Every once in a while I’ll take some kind of workshop. I went to Dani Shapiro’s Kripalu workshop last year, and I did a one-day writing workshop with a poet at a really great place called the Hudson Valley Writer’s Center across the river from me. Classes are really inspiring. I especially love writing exercises. They are like magical incantations to me. Recently, I’ve been making forays into teaching and I think that’s a great way to create community.
Anthony Frame, Editor of Glass Poetry Press and author of Where Wind Meets Wing
I’m a little hesitant about doing too many direct comparisons between working as a writer in and out of academia, mainly because I have very little experience working as a writer in academia so most of my ideas about that are based on what I’ve heard from others who are working writers in academia. That said, I think that the main difference I see/imagine relates to the idea of support. And I know this is different from school to school, department to department. I spent five or six years as an adjunct instructor at two local schools while also working as a writing tutor at one of the schools and their idea of support was to say a) “don’t bother us we’re busy swiveling our administrative chairs” and, when that didn’t work, b) “it’s okay that we’re cutting your pay because we’ve opened up a food pantry for the students and you’re welcome to request assistance, too.” So, everyone has a different experience in academia.
But, when you work outside of academia and you are also a working writer, you have to take things into account that a lot of writers in academia don’t necessarily have to take into account. I’m thinking about things like readings and residencies and conferences. And I don’t want to infer too much, but my sense is that a lot of academic institutions want their teacher-writers to participate in these, that they feel it good for both their teacher-writers and for their institution. I’ve heard some places even have funds available to help cover the costs of travel and lodging for readings and conferences and such.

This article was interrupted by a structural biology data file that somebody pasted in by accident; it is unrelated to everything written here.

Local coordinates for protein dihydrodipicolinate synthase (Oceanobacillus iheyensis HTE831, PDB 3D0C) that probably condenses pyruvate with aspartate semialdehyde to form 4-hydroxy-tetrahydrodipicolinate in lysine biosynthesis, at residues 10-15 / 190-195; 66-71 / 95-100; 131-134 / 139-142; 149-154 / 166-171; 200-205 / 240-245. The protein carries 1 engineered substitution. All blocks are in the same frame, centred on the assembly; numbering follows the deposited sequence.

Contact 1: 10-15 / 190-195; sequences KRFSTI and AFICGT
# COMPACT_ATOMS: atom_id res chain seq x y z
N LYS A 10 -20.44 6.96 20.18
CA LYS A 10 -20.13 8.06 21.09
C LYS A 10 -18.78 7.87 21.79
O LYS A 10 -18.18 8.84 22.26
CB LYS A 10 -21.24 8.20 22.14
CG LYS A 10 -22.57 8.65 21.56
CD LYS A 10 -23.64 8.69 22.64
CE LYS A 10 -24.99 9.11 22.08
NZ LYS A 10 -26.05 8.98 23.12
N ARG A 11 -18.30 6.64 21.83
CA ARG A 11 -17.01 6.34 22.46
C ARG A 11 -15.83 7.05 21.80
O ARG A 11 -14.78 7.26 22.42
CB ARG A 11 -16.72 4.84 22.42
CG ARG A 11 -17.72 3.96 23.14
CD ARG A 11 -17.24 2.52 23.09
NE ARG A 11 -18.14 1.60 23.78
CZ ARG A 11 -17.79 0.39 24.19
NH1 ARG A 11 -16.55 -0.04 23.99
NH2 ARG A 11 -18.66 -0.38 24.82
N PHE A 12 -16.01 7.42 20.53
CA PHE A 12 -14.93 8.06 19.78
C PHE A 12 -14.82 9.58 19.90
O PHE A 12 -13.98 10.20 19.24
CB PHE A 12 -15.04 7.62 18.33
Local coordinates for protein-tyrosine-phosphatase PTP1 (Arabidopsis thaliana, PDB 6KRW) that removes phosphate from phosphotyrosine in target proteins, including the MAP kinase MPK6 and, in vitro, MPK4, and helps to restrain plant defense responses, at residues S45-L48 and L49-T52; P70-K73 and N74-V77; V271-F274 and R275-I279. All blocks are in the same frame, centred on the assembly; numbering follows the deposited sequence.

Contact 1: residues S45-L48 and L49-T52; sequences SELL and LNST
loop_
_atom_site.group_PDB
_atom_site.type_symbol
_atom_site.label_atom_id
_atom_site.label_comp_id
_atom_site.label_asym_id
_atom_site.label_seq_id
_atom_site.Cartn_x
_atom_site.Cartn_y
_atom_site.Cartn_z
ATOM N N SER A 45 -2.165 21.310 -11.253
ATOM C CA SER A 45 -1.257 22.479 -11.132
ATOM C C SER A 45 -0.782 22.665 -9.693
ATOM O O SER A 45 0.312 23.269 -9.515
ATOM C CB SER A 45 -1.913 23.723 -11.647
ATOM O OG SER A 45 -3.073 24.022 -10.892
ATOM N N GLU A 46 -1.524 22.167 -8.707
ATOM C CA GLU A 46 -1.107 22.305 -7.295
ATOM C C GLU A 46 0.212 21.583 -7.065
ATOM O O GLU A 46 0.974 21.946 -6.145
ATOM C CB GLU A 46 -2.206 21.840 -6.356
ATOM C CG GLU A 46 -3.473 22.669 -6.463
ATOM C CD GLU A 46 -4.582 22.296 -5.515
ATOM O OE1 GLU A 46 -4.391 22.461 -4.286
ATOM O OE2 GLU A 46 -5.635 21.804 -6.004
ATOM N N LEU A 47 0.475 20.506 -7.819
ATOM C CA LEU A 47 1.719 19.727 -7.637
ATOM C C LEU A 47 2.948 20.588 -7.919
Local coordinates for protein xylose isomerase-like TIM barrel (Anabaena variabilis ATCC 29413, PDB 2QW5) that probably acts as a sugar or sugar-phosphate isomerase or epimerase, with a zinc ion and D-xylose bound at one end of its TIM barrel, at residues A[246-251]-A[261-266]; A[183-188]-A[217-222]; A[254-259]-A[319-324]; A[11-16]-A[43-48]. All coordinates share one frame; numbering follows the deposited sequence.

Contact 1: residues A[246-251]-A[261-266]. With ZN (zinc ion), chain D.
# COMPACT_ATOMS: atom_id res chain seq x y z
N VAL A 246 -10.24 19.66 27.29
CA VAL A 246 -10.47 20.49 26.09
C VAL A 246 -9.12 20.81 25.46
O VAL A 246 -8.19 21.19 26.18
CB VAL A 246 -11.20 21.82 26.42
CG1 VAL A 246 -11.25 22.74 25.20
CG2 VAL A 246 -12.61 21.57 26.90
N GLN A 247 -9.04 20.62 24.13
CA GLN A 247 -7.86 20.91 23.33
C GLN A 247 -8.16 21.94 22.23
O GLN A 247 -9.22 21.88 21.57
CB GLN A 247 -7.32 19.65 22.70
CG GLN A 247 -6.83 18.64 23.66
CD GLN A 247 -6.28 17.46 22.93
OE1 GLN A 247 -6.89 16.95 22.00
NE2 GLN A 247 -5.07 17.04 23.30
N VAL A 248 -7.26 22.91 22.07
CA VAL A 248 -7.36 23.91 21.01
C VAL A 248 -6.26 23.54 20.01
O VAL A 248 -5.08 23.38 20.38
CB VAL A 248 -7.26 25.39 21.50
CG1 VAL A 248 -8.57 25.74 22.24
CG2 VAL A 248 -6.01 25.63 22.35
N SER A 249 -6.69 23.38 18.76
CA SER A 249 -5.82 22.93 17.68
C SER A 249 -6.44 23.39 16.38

For me, it’s different. Now, I’m still pretty lucky. I work for my family’s business and my family is very supportive of my writing. Still, if I am going to go to AWP, for example, I have to request time off of work (kind of a lot of time) and explain why I need this time off and hope that I can get the time off. I’ll likely have to help figure out how to reschedule the work I would have done on those days and make sure that whoever is covering my accounts knows how to manage them – all on top of my regular daily duties. That’s just the annoying inconvenience part of this. Because I’m not salaried. So, if I take a week off of work, I’m losing a week’s worth of pay. So, all of the expenses of participating in these events are then compounded by the loss of wages. I also have to take into account what my (very supportive) bosses will think of me if I’m constantly taking time off to go do writer things. Yes, my bosses love that I am also a writer, and yes they are willing to work with me to give me time to do writerly things. But, when the time comes to offer someone a promotion, who are they really going to offer it to? The technician who takes off every couple of months to go give a poetry reading? Or the technician who seems more dedicated to the company? My bosses might not think that way, but, again, I’m in the unique position where my bosses are my cousins. Other non-academic writers are not in that position. So, it’s a lot to balance.
I was recently asked to read in New York. And, for a little Ohio poet, the idea of reading in a beautiful park in New York City is kind of an amazing, unbelievable opportunity. But I had to turn it down. It’s happening on a Tuesday. In the middle of our busiest season. So not only would I be giving up hours, I’d be giving up overtime hours, the hours I use to cover the slower winter months. This is the nature of working in a seasonal industry.